Choosing Hybrid Berries for Your Fruit Garden

, written by Benedict Vanheems gb flag

Loganberries growing along wires

Fall brings a veritable cornucopia of wild berries to the hedgerows that fringe the lanes and footpaths near my home. Chief among these is the tongue-staining blackberry, whose generous fruits are teamed with apples from the community orchard to make a classic crumble. A hand-picked, home-made crumble such as this is the ultimate comfort food – a seasonal treat that marks the start of those long, cozy nights in front of the fire, when planning for the next growing season begins in earnest.

With the last of the summer crops cleared, the proverbial dust has settled and the garden now ticks over quietly with its fill of winter staples. It’s not all rest and reflection, however, because late autumn is the perfect time to plant new fruit trees, bushes and canes. At this time of year the soil still carries considerable warmth from the growing season, allowing plants to bed in before the onslaught of winter and get off to a flying start in spring.

Delicious Hybrid Berries

One group of fruits I’m planning to make space for is the hybrid berries. Hybrid berries are crosses between common cane fruits, usually the ever-dependable blackberry and raspberry, to give completely new berry types. You may have heard of some: the loganberry and jostaberry, for example. Others, like the veitchberry, may be less familiar.

A few hybrid berries are even crosses of crosses – the boysenberry for instance, is a cross between a loganberry and a blackberry. The youngberry, named after Byrnes M Young, the Louisiana businessman who successfully created the new hybrid, is a cross between a blackberry-raspberry hybrid and a dewberry, which is a species in its own right.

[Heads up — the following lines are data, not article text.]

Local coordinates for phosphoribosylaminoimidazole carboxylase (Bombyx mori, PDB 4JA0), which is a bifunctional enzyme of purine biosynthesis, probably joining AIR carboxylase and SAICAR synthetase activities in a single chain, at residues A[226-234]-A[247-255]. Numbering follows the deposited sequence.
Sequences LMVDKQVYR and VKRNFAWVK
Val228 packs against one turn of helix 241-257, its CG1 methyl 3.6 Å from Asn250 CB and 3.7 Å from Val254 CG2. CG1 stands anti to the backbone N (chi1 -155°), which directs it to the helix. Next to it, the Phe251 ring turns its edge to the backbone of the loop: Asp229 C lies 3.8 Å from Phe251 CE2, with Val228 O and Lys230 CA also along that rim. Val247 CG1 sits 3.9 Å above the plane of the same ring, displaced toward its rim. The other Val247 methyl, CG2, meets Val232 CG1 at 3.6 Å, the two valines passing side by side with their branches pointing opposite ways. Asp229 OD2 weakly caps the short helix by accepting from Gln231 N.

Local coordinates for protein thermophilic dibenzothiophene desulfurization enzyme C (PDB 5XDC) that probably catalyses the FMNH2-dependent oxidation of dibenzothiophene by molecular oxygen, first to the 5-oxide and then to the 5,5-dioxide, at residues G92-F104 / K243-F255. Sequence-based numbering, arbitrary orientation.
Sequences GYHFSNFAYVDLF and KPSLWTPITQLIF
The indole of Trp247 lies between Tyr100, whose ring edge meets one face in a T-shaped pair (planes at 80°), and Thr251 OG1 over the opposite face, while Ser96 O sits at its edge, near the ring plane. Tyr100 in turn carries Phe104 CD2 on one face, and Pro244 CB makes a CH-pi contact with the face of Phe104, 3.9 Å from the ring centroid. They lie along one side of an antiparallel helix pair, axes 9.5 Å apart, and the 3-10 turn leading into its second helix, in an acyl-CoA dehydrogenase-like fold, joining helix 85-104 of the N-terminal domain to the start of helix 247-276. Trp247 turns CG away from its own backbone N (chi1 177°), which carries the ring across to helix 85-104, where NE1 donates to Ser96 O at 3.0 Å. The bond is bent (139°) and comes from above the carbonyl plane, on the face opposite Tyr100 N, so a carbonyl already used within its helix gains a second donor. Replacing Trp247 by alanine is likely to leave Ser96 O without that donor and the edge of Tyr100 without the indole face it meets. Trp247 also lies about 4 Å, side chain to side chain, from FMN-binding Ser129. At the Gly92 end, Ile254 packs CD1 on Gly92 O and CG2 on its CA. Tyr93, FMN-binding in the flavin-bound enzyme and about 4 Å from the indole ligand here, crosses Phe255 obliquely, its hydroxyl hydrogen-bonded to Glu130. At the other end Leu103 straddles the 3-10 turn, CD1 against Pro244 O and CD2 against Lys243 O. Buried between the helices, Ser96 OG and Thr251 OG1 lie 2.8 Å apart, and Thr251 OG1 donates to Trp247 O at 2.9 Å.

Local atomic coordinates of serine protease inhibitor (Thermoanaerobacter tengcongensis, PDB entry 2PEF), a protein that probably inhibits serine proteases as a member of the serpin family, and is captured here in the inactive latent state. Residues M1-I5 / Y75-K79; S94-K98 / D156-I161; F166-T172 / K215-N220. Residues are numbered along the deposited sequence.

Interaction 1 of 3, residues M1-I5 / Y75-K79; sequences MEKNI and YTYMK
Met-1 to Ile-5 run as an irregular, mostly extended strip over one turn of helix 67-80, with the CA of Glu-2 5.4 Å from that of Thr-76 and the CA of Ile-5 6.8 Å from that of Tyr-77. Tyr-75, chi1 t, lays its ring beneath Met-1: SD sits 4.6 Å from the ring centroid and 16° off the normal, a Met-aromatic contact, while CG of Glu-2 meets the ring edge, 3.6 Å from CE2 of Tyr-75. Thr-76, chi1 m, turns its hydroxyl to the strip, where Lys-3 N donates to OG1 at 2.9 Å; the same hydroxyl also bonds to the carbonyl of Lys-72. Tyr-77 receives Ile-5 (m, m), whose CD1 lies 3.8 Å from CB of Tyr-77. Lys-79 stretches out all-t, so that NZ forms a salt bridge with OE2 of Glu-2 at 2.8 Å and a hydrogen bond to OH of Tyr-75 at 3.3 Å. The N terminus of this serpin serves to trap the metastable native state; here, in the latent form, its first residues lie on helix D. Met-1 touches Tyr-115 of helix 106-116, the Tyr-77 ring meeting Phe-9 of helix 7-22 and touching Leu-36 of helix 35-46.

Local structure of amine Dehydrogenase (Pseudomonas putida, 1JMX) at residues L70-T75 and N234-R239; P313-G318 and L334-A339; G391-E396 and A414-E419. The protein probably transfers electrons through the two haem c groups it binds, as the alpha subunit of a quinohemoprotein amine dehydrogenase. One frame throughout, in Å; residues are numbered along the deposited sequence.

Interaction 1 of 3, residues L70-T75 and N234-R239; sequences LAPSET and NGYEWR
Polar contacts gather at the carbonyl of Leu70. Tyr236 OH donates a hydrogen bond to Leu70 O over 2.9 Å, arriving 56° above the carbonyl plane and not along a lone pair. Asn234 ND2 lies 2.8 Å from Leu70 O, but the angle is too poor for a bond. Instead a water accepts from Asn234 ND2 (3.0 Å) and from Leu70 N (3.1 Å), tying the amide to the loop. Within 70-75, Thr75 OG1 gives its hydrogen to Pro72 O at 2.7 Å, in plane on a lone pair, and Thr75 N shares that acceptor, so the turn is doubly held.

Tayberry
Tayberry

If all this is getting a little complicated, it really shouldn’t; the key point to take away is simply that all of these hybrid berries taste great! Bred to give a range of berry sizes, colors and levels of sweetness, all of these variants can be used in exactly the same way as the common-or-garden blackberry: in desserts (including crumbles!), as a centerpiece to a quirky jam or as the basis to a fruity sauce. Modern breeding continues to develop new or improved hybrids with qualities such as spine-free stems or more compact, tame-able canes.

Types of Hybrid Berry

Any specialist fruit grower should have a good selection of hybrid berries available to buy. Study their descriptions closely and decide which are for you. Given well-prepared ground (with plenty of well-rotted compost, manure or sieved leafmold added to it) and a sunny position, plants should crop for a number of years yielding anywhere between 5-10kg (11-22lbs) of fruit per plant. Here are a few of the most common hybrids you are likely to come across.

Loganberry: A good choice for cooking thanks to its fairly sharp, though rich-tasting fruits, which hold their shape. This raspberry-blackberry cross originates from sunny California. Thornless varieties are available.